¶ 19 The elements of the common-law tort of fraudulent misrepresentation are "(1) a false statement of material fact, (2) known or believed to be false by the person making it, (3) an intent to induce the plaintiff to act, (4) action by the plaintiff in justifiable reliance on the truth of the statement, and (5) damages caused by such reliance." Greer v. Advanced Equities, Inc., 2012 IL App (1st) 112458, ¶ 5. In order to prevail on his cause of action for fraud, plaintiff Schrager must prove that his reliance on the defendants' representations was justifiable.

¶ 20 In analyzing justifiable reliance, our courts have considered the presence of a nonreliance clause in the contract between the parties. Benson v. Stafford, 407 Ill. App. 3d 902, 922 (2010); see Tirapelli v. Advanced Equities, Inc., 351 Ill. App. 3d 450, 457 (2004); Adler v. William Blair & Co., 271 Ill. App. 3d 117, 126 (1995); Rissman v. Rissman, 213 F.3d 381, 383-85 (7th Cir. 2000). In Benson, this court noted that Tirapelli established the rule that a nonreliance clause barred a cause of action for fraud because " '[h]aving agreed in writing that they did not rely on any representations found outside the subscription documents, plaintiffs cannot be allowed to argue fraud based on such representations.' " Benson, 407 Ill. App. 3d at 923 (quoting Tirapelli, 351 Ill. App. 3d at 457).

¶ 21 In Greer, this court addressed the following certified question: " 'Where a purchaser of securities contractually agrees through a non-reliance clause that it is not relying on any oral representation made in connection with its purchase of the securities, is the purchaser barred as a matter of law from thereafter pleading in an action alleging common law fraud that it relied on oral statements when purchasing the securities?' " Greer, 2012 IL App (1st) 112458, ¶ 1. In the purchase agreement, the plaintiffs acknowledged that in making the decision to purchase the securities, they " 'relied solely upon the [private placement memorandum], documents and materials submitted therewith, and independent investigations made by the undersigned *** and acknowledges that no representations or agreements (oral or written), other then those set forth in the [private placement memorandum], have been made to the undersigned with respect thereto." Greer, 2012 IL App (1st) 112458, ¶ 2. Subsequent to signing the purchase agreement, the plaintiffs discovered that certain material statements that the defendants made both orally and in writing about the securities were untrue. In their complaint, the plaintiffs alleged common-law fraud based on the alleged oral misrepresentations. The defendants moved to dismiss pursuant to section 2-619 of the Code. Greer, 2012 IL App (1st) 112458, ¶ 3.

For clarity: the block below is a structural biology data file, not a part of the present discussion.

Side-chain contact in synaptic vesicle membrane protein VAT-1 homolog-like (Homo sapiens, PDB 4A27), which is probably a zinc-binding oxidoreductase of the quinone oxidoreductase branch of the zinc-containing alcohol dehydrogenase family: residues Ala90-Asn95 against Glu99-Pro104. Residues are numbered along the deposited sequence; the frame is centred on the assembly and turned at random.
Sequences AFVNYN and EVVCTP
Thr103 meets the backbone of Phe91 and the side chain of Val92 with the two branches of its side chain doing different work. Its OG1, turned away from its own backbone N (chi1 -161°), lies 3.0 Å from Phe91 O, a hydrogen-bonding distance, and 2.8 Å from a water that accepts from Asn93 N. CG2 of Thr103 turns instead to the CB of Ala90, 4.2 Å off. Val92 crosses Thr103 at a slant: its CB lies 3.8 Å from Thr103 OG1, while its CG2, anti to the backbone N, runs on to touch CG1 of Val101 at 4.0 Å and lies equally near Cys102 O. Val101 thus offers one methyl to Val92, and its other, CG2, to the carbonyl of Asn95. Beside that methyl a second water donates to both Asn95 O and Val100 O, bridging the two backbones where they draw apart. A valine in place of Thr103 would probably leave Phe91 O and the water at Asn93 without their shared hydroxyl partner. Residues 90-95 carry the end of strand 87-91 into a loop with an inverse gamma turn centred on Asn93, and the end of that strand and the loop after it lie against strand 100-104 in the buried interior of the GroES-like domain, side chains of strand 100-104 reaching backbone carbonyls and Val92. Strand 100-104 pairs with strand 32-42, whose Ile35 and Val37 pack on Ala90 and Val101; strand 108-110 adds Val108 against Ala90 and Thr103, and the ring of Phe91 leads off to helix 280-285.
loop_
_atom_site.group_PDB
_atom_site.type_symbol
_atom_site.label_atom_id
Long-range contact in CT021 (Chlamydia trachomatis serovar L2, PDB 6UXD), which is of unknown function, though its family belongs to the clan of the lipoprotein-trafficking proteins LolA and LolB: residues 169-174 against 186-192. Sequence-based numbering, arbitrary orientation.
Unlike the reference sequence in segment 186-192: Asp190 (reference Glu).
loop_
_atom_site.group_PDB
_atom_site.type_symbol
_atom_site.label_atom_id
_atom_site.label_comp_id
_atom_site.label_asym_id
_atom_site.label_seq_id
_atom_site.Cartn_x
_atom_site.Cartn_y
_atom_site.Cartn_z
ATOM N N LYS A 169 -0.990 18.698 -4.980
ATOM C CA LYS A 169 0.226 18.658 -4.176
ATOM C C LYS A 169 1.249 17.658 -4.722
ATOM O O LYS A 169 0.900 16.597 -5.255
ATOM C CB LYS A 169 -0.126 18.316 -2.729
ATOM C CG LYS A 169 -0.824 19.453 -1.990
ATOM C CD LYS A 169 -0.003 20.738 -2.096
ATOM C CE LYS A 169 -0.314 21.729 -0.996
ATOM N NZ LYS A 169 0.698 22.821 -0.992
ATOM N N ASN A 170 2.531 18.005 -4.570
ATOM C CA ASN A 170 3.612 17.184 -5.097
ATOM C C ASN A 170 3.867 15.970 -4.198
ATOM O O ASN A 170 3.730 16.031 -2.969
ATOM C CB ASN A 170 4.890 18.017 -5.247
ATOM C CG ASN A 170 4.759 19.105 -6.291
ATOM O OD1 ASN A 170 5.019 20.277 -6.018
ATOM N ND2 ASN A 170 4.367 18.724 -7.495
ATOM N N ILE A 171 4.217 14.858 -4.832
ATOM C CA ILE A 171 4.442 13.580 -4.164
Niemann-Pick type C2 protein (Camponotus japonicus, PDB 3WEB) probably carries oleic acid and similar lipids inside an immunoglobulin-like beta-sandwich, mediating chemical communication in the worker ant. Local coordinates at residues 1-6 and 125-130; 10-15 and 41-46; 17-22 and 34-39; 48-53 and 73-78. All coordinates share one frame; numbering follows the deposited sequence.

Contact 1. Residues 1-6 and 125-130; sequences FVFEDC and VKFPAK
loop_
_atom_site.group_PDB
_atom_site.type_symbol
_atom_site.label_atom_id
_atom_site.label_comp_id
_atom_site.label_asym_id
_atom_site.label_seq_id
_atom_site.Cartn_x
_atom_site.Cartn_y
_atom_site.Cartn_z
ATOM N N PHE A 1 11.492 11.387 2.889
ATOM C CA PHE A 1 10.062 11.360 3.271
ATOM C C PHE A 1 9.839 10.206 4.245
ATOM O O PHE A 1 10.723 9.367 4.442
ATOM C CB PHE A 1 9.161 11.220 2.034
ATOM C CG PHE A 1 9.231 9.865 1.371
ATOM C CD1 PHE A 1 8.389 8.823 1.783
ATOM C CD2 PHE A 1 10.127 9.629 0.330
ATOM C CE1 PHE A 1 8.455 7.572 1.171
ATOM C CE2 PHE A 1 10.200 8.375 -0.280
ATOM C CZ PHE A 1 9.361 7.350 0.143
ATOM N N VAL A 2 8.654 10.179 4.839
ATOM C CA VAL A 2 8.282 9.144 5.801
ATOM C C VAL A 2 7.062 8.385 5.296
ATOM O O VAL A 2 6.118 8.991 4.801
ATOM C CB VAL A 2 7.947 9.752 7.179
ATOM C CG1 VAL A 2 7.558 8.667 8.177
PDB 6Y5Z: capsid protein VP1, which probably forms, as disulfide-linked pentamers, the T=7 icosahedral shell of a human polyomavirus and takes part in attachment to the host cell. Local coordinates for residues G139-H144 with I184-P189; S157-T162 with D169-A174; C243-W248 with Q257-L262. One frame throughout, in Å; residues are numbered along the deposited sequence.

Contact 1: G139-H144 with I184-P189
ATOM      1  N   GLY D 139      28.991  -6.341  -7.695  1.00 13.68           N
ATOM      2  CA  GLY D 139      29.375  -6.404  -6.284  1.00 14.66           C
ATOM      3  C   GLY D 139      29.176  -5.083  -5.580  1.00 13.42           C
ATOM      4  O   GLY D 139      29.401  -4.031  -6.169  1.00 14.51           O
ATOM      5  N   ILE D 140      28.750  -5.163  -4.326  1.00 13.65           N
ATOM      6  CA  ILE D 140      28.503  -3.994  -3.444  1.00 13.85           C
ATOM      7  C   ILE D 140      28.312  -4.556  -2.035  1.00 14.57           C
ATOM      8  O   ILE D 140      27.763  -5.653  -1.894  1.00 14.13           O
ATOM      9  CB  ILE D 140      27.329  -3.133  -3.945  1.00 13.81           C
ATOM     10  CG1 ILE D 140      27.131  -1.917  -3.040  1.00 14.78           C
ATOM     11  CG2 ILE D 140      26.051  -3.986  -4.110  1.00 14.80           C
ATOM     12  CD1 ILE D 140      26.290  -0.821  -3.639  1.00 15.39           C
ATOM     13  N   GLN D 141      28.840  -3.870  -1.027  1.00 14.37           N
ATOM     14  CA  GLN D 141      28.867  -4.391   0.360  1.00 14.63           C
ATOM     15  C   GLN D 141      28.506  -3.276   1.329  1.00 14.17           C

¶ 22 Answering the certified question in the affirmative we stated as follows:

"Based on Benson, Tirapelli,and Adler, the law on this point seems quite clear: if a purchaser signs an agreement containing a nonreliance clause that disclaims reliance on any oral representations by the seller, then the purchaser cannot hereafter maintain a cause of action for common-law fraudulent oral misrepresentation. This is a logical rule, given that it is hardly justifiable for someone to rely on something that they have agreed not to rely on, and without justifiable reliance there can be no fraud." Greer, 2012 IL App (1st) 112458, ¶ 9.

We cautioned that our answer was limited to the situation presented by the certified question. Greer, 2012 IL App (1st) 112458, ¶ 16.

¶ 23 Plaintiff Schrager argues that the decision in Benson, which was relied upon in Greer, illustrates that nonreliance clauses will be upheld only under limited circumstances. Unlike the present case, Greer and the cases relied upon to answer the certified question in that case all dealt with securities.